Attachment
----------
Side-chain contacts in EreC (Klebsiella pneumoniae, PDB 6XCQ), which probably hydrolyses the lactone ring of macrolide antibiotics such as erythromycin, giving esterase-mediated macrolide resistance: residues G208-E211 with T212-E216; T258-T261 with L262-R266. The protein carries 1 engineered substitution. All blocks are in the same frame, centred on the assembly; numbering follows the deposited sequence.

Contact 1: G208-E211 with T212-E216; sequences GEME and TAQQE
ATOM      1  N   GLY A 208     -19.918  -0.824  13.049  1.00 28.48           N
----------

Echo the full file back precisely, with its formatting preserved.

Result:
Side-chain contacts in EreC (Klebsiella pneumoniae, PDB 6XCQ), which probably hydrolyses the lactone ring of macrolide antibiotics such as erythromycin, giving esterase-mediated macrolide resistance: residues G208-E211 with T212-E216; T258-T261 with L262-R266. The protein carries 1 engineered substitution. All blocks are in the same frame, centred on the assembly; numbering follows the deposited sequence.

Contact 1: G208-E211 with T212-E216; sequences GEME and TAQQE
ATOM      1  N   GLY A 208     -19.918  -0.824  13.049  1.00 28.48           N